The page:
Muckamore Abbey Hospital: MP Gavin Robinson castigates trust over 'suppression' of information
AN MP who played a crucial role in exposing the Muckamore Abbey Hospital abuse scandal last night branded the Belfast health trust's 'suppression' of the crisis as "diabolical".
In an interview with The Irish News, the DUP's Gavin Robinson has spoken for the first time about the "grave level of concern" and "frank admissions" expressed by two top officials at the Department of Health about the trust in a private meeting he attended with them three months ago.
Details of the meeting were revealed in yesterday's Irish News, with the department's director of social work, Sean Holland, admitting they were unaware of the scale of the abuse as "information was being contained for a significant period of time".
A second department chief, Chris Matthews, privately added that the abuse was "systemic" - and that they only became aware of it following a phone call from Mr Robinson in August last year in relation to a constituent whose vulnerable son had been assaulted by staff at the Co Antrim hospital's Psychiatric Intensive Care Unit (PICU).
Mr Matthews described that call as the "trigger" but revealed he spent "months" going back and forth to the trust seeking answers in what became an "internal tussle", adding that the initial information provided by trust officials was "not exactly a reflection of the reality".
Commending the intervention and "probing" of Mr Matthews, the East Belfast MP was hugely critical of the trust's failure to keep the department informed.
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"I genuinely believe if Chris Matthews hadn't been in the department at that time, having had the wherewithal to push back against the trust's position, we would never have learned what we needed to learn about the appalling situation in Muckamore," he said.
"The trust's position was diabolical. It was 'nothing to see here', please move along. That lack of candour shows exactly why the hyponatraemia inquiry’s recommendation about duty of candour is so important."
Mr Robinson said he had been aware that Mr Holland had been "unlocking the need for further investigation" of the abuse and that it took a year for the private briefing between them to be arranged.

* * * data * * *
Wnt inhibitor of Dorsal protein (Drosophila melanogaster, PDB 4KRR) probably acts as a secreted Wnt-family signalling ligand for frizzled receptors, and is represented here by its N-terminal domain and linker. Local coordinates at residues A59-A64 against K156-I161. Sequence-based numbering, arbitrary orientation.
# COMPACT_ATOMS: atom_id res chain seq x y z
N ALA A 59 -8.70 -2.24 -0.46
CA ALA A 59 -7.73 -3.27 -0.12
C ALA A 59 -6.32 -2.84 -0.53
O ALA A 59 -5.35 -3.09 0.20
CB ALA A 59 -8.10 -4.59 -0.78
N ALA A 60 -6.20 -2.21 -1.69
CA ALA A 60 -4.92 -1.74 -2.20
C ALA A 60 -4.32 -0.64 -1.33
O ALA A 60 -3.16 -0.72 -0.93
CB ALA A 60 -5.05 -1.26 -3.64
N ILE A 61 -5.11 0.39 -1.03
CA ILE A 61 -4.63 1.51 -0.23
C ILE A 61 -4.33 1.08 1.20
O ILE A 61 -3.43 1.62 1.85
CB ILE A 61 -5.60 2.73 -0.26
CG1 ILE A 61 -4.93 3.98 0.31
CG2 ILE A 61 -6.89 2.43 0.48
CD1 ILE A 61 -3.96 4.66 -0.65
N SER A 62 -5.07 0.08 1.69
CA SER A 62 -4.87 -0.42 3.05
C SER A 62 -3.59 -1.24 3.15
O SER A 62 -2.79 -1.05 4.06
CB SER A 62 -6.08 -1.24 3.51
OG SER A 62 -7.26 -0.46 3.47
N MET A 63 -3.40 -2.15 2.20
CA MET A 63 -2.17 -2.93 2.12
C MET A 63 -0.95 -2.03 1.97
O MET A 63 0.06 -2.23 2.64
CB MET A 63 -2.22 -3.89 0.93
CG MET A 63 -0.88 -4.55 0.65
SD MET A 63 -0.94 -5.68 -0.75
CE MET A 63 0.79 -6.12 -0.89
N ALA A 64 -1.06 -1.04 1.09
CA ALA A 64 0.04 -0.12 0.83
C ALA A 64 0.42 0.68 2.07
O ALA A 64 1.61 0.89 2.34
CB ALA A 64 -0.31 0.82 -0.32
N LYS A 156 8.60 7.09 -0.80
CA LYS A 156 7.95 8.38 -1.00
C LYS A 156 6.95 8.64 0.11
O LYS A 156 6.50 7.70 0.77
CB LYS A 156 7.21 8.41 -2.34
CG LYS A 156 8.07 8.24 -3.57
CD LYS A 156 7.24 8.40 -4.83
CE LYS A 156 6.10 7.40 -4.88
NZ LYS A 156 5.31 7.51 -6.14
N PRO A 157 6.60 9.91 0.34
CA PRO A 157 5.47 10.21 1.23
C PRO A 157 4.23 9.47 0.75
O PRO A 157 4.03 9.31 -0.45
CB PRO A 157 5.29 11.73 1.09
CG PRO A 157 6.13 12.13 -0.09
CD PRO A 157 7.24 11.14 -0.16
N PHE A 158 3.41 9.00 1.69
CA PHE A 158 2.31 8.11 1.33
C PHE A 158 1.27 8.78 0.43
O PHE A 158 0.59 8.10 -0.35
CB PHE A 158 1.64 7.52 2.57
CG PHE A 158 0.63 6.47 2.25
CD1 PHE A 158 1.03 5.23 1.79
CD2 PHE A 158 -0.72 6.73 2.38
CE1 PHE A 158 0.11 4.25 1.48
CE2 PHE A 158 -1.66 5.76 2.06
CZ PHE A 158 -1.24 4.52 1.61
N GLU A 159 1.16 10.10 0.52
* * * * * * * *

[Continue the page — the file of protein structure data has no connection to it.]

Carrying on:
The meeting, which took place at DUP headquarters in the east of the city, was also attended by Mr Robinson's constituent, a father-of-four from Dundonald who believed the trust had "fobbed him off" about the ill treatment of his son.
There was a fortnight delay in telling the parent about the assault. He was initially told it was a "one-off" and that there was no CCTV footage. It has now emerged there are 43 incidents of mistreatment relating to his son over a three-month period last year - all captured on CCTV.
Mr Holland told Mr Robinson and the parent he was unaware of what was going on: "The reality is we didn't know the scale of it until you contacted us last year. We should have known about it at that stage... I want to thank you for bringing it to us," he said at the September meeting.
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In an official response at the weekend to queries from The Irish News about the delay in alerting the department, the Belfast trust admitted there was an initial three-week delay in reporting due to ward staff failing to forward the complaint.
However, it denied there had been any "containment" or "suppression" of information, instead stating that its reporting to the department had been "swift" - an assertion at odds with the concerns raised by Mr Holland and Mr Matthews.
Mr Robinson last night backed Muckamore families’ calls for a public inquiry and said in the absence of an Executive, the Secretary of State should order one.
He said that "particularly when you have competing interests from the trust and the department, I think it's best to take it outside of that political sphere and put it into independently minded people".
“The Secretary of State should be be encouraged to consider the Muckamore independent report, engage with families and the Department of Health and give serious consideration to establishing an inquiry.”
The East Belfast MP also said he would want such an inquiry to be "short and sharp" as opposed to the lengthy delays experienced in the 14-year inquiry into hyponatraemia-related deaths.
He described the "heartbreak" that had been experienced by his constituent.
"From the moment I met him I was appalled by what I heard, appalled. I could see the anguish in this man... here is someone who wanted to protect his son and sought the sanctuary of Muckamore - not knowing his son was going to suffer in there."